You are here

Singapore shares add 0.6% on Monday after China rate cut

A REVERSE repo rate cut by The People's Bank of China (PBOC) was unexpected, but it boosted market sentiment and raised hopes of further stimulus measures by Beijing, making for a noticeably risk-on session which saw most Asian benchmarks close higher.

Here, the Straits Times Index (STI) opened lower but reversed those losses before the midday break, en route to a 19.80-point or 0.6 per cent gain to close Monday at 3,258.66.

Elsewhere in the Asia-Pacific, China, Hong Kong, Japan, Malaysia and Taiwan all posted gains. Bucking the regional trend was Australia, which closed lower while South Korea barely moved.

After losing 5 per cent last week on Hong Kong protests turning more violent, the Hang Seng Index managed to turn in a positive performance. It ended 354.43 points or 1.4 per cent higher at 26,681.09. AxiTrader chief Asia market strategist Stephen Innes said: "Even the Hong Kong markets ended the day in positive territory, as of now geopolitical risks remain of little concern for markets as trade talk euphoria masks all other logical matters."

Market voices on:

Over the weekend, Beijing and Washington said recent trade talks were "constructive". This followed White House economic adviser Larry Kudlow's comment last Friday that a deal was coming down to "short strokes".

"But suffice to say, these talks have been far from 'conclusive' given the contentious nature of the sticking points, lowering the chances of either side conceding quickly," noted Vishnu Varathan, Mizuho Bank's head of economics and strategy for the Asia & Oceania treasury. That said, markets do not appear to be cautious, with Mr Innes observing they "appear to be baking in a swift and meaningful Phase One (trade) agreement".

Observers here do not need to look far to see the effect the year-long trade squabble has had. Singapore's non-oil domestic exports (NODX) posted an eighth straight month of declines, missing street forecasts. UOB economists expect "NODX to contract 8.5 per cent in 2019 while Singapore's trade outlook remains hinged on the US-China trade developments".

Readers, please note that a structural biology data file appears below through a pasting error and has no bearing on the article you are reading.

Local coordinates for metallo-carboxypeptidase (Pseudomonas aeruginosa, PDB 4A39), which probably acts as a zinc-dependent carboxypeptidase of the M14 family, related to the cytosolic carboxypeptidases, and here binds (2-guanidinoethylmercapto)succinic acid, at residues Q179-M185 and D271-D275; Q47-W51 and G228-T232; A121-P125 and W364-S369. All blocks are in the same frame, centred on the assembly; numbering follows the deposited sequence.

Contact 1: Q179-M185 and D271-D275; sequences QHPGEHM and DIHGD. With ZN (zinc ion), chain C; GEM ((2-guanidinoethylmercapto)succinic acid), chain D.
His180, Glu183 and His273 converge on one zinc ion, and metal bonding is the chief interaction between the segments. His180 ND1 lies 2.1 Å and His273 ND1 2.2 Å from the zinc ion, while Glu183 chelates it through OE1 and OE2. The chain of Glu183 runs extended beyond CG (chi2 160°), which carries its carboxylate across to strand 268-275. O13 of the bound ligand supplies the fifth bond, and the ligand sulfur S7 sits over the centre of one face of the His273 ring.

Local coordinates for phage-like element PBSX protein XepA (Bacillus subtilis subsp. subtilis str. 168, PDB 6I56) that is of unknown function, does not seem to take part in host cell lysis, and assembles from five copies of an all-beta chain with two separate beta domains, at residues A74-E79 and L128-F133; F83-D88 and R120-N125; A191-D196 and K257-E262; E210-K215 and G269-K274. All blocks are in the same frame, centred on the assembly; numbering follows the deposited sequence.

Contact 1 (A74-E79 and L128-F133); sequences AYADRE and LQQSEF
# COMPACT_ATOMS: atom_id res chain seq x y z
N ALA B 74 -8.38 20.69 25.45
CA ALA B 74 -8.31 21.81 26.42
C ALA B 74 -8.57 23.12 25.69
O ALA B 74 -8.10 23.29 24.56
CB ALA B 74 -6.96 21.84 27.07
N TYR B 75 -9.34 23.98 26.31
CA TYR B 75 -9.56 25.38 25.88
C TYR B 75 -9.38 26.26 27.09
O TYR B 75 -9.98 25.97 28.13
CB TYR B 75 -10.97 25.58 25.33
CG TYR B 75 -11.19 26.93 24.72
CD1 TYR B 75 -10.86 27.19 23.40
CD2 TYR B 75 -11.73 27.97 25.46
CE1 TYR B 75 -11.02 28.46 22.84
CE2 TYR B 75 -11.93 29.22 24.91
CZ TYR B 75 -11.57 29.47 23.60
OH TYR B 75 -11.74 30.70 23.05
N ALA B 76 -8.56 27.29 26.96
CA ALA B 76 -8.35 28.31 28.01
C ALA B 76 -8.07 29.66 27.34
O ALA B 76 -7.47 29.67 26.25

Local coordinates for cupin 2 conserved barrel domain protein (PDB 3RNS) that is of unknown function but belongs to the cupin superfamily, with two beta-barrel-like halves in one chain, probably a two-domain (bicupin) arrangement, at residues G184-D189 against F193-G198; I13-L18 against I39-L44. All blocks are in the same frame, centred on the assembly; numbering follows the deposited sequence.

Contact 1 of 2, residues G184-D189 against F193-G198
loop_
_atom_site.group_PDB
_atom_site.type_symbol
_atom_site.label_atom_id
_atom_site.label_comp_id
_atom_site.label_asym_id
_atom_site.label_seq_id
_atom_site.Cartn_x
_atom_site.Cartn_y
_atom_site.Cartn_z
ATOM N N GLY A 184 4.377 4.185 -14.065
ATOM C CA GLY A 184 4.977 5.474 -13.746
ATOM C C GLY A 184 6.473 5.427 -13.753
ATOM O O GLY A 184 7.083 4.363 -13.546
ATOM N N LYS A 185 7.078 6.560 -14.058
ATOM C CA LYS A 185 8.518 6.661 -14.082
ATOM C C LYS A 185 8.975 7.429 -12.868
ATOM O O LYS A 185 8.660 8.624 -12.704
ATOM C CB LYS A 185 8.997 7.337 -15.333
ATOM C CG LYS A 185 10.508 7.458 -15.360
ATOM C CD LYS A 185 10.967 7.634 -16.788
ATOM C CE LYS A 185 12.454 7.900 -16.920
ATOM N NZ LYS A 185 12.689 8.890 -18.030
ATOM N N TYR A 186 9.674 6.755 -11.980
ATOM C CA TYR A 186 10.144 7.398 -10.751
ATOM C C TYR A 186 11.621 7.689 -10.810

In Singapore, trading volume stood at 1.60 billion securities, 39 per cent over the daily average in the first 10 months of 2019. Meanwhile, total turnover clocked in at S$1.09 billion, just over the January-to-October daily average. Across the market, advancers trumped decliners 244 to 163. The blue-chip index had four of the 30 counters closing in the red.

With 94.8 million shares changing hands, Yangzijiang Shipbuilding was by far and away the STI's most active counter on Monday. The counter streaked ahead, closing at S$1.08, jumping S$0.08 or 8 per cent. The shipbuilder saw renewed interest from the market after chief executive Ren Letian said his father, executive chairman Ren Yuanlin, who has been on leave for over three months to assist in a confidential probe in Beijing, is "safe and healthy" and expected to return "before too long".

Along with the Hang Seng Index's recovery, the Jardines, which have considerable exposure to Hong Kong, ended higher. Among them, Jardine Matheson Holdings added US$0.28 or 0.5 per cent to US$57.20, Jardine Strategic Holdings gained US$0.86 or 2.7 per cent to US$32.55 while Hongkong Land was up US$0.10 or 1.9 per cent at US$5.49.

The local banks were mixed on the day. DBS Group Holdings edged down S$0.02 or 0.1 per cent to S$26.60. Meanwhile, OCBC Bank added S$0.04 or 0.4 per cent to S$11.19 while United Overseas Bank closed at S$26.93, advancing S$0.19 or 0.7 per cent.